Sunday, September 06, 2009

Playing Shakespeare - Set Speeches and Soliloquy

Disc two only had two episodes--the first I talked about briefly in last Sunday's post, it was how to play Shylock...interesting but pale when compared to the second workshop on disc two, Set Speeches and Soliloquy. Here are the notes I took whilst watching.

The job of the actor, of course, is to hold the attention of the audience by telling a story. This is easier to do with dialogue because you have the natural tension between two or more actors conversing, learning, interacting, discovering, debating. In Shakespeare's set speeches and soliloquys, the actor's job is the same but it is hard because the actor must interact with the audience. In a way, I think John Barton, the director who leads the workshops, is saying that set speeches/soliloquys can become like dialogue with the audience being the silent other participant in the dialogue.

Barton says that speeches and soliloquys can easily allow the play to lose the story momentum when the actor generalizes the emotion instead of keeping it fresh and discovering it as the text unfolds.

Sinead Cusack led the examples by delivering Portia's Mercy speech--Barton used this example to show how the initial dialogue to a speech should be used to trigger the emotion so that the speech is delivered as a response to provocation, with the thoughts being explored in real time, and resolved as if for the first time.

I also loved seeing Barbara Leigh-Hunt as deposed Queen Margaret in RIII telling current Queen Elizabeth what the future holds for her. The point Barton made with this example was how it's easy and dangerous for an actor to treat a speech as rhetoric and then lose the sense of the text in the rhythm of the words.

Patrick Stewart as Titus was exceptionally good--not just because I don't like the play and avoid it when possible, and so it was a treat to actually hear good things about it. Here Barton talked about how an actor can use the words to cope with and express the emotion. He had Stewart deliver the speech twice--first with raw emotion in which the words were completely lost and the meaning of them irrelevant, and the second time with Stewart trying to convey the emotion behind each image, and so giving a deeper sense of the horrific feeling that Titus was subject to.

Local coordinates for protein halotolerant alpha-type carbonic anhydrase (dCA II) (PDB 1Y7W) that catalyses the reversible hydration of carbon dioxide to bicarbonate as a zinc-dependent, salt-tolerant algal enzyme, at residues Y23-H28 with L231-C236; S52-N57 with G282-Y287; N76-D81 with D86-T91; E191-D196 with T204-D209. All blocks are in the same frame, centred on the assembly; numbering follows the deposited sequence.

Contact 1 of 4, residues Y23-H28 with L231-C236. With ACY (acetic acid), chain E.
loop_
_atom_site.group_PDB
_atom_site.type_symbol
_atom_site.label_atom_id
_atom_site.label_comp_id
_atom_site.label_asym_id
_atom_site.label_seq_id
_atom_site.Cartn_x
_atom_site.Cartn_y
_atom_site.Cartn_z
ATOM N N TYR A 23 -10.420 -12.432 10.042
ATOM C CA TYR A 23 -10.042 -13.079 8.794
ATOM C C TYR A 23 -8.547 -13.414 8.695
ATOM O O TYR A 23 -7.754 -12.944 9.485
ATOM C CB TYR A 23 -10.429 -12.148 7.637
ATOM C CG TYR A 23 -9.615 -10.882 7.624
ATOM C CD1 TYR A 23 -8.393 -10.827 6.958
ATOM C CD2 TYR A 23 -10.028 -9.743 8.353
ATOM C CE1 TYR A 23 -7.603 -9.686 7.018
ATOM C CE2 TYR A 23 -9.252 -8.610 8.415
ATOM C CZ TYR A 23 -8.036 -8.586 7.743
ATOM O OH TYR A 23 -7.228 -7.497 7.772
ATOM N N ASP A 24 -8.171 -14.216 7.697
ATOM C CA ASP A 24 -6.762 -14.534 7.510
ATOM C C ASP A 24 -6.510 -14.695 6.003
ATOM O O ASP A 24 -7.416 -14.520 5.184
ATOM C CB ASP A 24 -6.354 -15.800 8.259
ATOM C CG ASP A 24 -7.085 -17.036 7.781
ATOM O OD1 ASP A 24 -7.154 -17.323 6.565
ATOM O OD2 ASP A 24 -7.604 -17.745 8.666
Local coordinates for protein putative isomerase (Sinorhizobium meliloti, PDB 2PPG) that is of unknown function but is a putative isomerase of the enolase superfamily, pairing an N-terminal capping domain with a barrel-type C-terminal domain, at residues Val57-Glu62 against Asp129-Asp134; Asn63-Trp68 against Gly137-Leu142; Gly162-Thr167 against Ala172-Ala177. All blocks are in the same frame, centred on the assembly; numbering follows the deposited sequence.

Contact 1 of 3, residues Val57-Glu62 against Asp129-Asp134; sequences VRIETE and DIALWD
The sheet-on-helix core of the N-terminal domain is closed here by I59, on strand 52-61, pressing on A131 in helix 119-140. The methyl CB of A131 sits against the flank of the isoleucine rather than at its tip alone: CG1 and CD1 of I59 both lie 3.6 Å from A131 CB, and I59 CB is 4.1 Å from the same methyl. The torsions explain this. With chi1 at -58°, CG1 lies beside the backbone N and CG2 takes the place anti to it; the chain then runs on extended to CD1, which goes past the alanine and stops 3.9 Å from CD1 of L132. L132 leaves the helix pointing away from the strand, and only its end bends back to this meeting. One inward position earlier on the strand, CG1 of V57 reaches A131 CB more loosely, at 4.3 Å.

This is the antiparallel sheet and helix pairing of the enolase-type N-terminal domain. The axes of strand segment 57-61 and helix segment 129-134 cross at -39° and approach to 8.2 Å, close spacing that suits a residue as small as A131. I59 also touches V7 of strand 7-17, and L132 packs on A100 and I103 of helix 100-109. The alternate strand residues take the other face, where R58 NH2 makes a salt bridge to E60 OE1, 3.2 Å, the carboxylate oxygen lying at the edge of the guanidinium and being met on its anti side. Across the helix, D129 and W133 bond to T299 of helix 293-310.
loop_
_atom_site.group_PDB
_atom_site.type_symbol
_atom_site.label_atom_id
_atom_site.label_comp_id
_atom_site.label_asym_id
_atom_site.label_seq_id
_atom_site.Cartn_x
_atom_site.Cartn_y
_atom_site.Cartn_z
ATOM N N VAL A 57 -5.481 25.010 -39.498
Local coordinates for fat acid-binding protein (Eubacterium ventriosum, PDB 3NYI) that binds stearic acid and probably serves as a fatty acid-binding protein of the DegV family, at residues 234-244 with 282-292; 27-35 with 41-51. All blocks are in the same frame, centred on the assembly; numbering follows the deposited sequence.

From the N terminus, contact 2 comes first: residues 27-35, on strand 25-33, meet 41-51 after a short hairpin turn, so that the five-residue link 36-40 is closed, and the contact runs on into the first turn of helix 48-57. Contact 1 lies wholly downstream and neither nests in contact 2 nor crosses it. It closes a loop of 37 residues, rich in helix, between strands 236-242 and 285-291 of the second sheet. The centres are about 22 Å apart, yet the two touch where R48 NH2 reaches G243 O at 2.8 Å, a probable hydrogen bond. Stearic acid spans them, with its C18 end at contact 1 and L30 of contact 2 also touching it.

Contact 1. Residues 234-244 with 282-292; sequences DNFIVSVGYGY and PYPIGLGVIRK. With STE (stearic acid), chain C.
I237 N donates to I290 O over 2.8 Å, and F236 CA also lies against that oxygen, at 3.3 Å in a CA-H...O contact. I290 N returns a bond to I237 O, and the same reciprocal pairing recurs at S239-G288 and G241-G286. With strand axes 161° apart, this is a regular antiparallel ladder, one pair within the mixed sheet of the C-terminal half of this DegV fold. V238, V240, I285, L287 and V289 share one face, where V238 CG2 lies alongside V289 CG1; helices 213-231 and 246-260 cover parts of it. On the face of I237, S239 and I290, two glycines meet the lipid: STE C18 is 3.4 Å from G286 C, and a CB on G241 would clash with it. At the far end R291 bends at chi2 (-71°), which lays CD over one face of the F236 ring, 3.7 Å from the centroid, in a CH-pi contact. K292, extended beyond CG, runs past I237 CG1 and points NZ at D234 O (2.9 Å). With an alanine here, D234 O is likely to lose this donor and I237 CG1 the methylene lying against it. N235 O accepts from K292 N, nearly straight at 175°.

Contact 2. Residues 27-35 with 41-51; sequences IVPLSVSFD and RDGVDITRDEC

Tony Church as the Archbishop of Canterbury in HV delivered the speech justifying HV's claim to the throne of France, and demonstrated Barton's point that an actor needs to juggle seriousness with comedy, varying the tempo in order to hold the audience's attention.

Barton then moved on to soliloquy and stressed that to be successful an actor must let the emotion displayed arise out of the situation itself, tell the internal story, and be spontaneous, as "if these words were being spoken for the first time."

Jane Lapotaire did a terrific job delivering a soliloquy from Troilus and Cressida. The first time, Barton asked her to talk to herself, and Barton used this to show how the speech easily got stuck on one note, Cressida's vanity. When she talked to the audience in the second delivery, it was much easier to follow her thought process and understand her as a character.

The other highlights of the soliloquy section were Judi Dench as Viola highlighting both pain and comedy of her situation (i.e., discovering that Olivia was in love with her, while she is in love with Orsino) and Michael Pennington as Hamlet delivering the To Be speech. Both were terrific and I feel priviledged to see both, even if only in a workshop setting.

Barton's final parting advice? Don't be too solemn and you must share the text with the audience.

While looking for an appropriate image for this post, I stumbled across Hamlet - A User's Guide, by Michael Pennington. As if I don't have enough to read already, but I couldn't resist and it's on my Amazon list now!

1 comment:

  1. This is fascinating Jane, not the least because I saw many of the actors actually play the roles you discuss here. Pat Stewart's Titus was not bad , but he was in a really awful production that simply didn't work, so it's sort of got lost in history. Pennington was a very good Hamlet but the role I thought he really brought to life was that of the Duke in 'Measure for Measure'. Now there is a play that's worth talking about. Once I've got this terms texts out of the way we should consider that as a group read.